It struck me as sort of funny — I was born in Brooklyn — when one of the Rangers, Bob Nevin, who had been with Toronto, told me, “When I was traded to the Rangers, I thought it was the worst thing that ever happened to me.” In fact, many of the players never quite got into playing in the “States.” When they played in Boston Garden, they said they were going to “the Gardens,” a nod to Maple Leaf Gardens in Toronto.
Long Beach was a place that many of the players could relate to, though. It was a town of about 60,000 in the winter, or hockey season, that expanded to 200,000 in the summer. Francis told the players to bring their wives and children from Canada to start school in the fall in Long Beach, although some players were reluctant — their families remained in Canada. But those who came, when the season ended in early spring and after the school year closed, would all go back. Very few of them made New York their year-round home. Gilbert, however, became a Manhattanite and a part of the cityscape.
The team practiced on Long Island as well, at a site called Skateland in New Hyde Park.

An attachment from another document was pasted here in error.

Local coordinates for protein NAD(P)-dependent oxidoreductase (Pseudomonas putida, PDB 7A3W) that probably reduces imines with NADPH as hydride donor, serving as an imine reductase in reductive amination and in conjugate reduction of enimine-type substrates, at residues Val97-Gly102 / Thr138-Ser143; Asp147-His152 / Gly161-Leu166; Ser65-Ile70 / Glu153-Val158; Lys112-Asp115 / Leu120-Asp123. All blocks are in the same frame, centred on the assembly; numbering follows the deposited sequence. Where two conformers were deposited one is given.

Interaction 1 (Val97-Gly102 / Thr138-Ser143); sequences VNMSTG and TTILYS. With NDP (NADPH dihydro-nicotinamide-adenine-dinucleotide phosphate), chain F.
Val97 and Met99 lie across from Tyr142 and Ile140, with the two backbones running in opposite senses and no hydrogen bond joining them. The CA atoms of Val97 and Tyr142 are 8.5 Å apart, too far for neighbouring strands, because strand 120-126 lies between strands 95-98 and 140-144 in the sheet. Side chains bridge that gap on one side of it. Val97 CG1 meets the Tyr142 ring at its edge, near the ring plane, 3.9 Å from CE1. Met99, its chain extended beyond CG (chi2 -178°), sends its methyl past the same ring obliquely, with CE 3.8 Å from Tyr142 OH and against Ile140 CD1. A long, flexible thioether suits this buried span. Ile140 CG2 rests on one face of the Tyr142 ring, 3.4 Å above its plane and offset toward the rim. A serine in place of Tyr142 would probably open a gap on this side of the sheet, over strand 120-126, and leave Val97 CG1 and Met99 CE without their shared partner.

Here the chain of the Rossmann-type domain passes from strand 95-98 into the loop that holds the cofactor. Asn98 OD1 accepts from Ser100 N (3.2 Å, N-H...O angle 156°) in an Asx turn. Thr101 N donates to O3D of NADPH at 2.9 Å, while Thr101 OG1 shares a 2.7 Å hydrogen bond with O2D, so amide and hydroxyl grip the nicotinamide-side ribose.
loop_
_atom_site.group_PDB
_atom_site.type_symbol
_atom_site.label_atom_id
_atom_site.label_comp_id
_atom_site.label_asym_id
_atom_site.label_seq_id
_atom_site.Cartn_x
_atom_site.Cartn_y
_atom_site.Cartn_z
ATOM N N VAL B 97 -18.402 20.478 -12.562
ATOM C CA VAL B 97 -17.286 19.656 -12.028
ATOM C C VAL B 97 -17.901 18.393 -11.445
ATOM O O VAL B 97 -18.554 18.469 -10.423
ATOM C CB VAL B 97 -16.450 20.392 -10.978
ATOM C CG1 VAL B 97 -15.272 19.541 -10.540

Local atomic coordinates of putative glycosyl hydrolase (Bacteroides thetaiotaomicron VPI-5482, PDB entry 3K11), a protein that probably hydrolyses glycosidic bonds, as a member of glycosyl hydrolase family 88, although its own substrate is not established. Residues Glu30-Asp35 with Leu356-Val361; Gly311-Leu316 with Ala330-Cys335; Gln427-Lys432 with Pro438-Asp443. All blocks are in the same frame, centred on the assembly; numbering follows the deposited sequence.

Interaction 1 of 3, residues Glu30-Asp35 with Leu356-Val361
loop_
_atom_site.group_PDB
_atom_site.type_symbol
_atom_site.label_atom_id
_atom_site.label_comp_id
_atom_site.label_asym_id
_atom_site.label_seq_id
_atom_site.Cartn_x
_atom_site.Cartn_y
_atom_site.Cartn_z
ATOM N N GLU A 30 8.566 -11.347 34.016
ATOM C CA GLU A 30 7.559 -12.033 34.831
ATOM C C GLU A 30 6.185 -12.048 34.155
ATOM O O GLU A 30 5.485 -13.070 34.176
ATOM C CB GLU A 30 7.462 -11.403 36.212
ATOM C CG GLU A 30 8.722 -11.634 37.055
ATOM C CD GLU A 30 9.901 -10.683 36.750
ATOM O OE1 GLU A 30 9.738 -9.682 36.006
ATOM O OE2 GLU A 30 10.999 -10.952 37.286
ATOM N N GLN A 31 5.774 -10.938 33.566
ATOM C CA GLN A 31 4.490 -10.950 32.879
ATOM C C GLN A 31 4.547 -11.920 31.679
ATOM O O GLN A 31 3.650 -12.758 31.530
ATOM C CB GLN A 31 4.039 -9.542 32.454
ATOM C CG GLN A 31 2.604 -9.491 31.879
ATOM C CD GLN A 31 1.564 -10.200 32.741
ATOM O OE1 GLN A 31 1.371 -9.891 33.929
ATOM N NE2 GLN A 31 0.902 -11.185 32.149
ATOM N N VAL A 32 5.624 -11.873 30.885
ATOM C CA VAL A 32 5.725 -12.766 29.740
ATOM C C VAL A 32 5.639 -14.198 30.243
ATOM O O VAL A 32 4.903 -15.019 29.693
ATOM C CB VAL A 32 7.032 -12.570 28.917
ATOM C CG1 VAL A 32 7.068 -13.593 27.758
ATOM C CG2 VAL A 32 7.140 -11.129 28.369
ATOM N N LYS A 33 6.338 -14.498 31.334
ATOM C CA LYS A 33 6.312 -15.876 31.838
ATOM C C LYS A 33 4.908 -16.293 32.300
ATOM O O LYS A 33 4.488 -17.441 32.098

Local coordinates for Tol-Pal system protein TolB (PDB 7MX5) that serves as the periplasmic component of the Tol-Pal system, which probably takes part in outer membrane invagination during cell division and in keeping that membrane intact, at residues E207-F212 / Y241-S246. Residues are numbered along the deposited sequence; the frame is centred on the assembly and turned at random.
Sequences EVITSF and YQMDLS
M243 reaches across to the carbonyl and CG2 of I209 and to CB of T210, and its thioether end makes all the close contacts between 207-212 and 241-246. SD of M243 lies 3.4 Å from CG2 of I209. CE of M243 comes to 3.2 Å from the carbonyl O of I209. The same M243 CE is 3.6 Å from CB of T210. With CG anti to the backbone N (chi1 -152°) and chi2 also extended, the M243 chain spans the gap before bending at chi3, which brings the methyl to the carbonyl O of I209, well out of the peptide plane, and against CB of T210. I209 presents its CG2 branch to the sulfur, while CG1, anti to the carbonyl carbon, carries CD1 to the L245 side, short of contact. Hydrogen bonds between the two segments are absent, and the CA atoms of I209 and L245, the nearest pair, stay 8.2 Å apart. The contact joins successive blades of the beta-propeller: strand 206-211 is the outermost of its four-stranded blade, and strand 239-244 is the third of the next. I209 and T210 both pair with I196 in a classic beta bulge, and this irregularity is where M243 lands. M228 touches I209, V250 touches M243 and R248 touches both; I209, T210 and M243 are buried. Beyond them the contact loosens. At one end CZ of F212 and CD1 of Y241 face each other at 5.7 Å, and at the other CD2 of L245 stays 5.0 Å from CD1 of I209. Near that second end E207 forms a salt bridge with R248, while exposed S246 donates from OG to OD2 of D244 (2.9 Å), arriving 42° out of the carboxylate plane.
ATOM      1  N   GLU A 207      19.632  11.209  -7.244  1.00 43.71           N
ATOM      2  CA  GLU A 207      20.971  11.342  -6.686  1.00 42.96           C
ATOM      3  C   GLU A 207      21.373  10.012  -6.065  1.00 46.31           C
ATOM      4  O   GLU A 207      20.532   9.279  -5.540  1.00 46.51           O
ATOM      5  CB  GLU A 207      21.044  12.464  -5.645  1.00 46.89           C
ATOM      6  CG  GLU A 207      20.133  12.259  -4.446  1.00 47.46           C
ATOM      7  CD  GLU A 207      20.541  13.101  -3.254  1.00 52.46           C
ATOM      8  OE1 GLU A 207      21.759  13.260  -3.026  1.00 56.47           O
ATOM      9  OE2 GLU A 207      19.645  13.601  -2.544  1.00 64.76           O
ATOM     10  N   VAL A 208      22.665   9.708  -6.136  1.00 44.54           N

But Gilbert loved the city. And although Francis wasn’t happy, Rod found himself an apartment on the East Side. He hung out with some of the other major athletes and could often be found playing bocce in the backyard of an Upper East Side restaurant.
As The Times’s hockey writer, I knew he would always be available for an honest quote, win or lose. And the Rangers had become winners. At one point in his career, they made the playoffs nine straight seasons. He reached a peak of 43 goals in the 1971-72 season.
That was a remarkable accomplishment considering that he had overcome two spinal injuries requiring surgery years earlier. In 1976, he was honored with the Bill Masterton trophy, given to a player who has shown perseverance in the face of hardship.
Of course, there were so many other honors. After his 18th season with the team, he left as the club’s career leader in goals (406) and total points (1,021). He became the team representative at functions. And, finally, in 1982 he was elected to the Hockey Hall of Fame. His No. 7 hangs from the Garden rafters.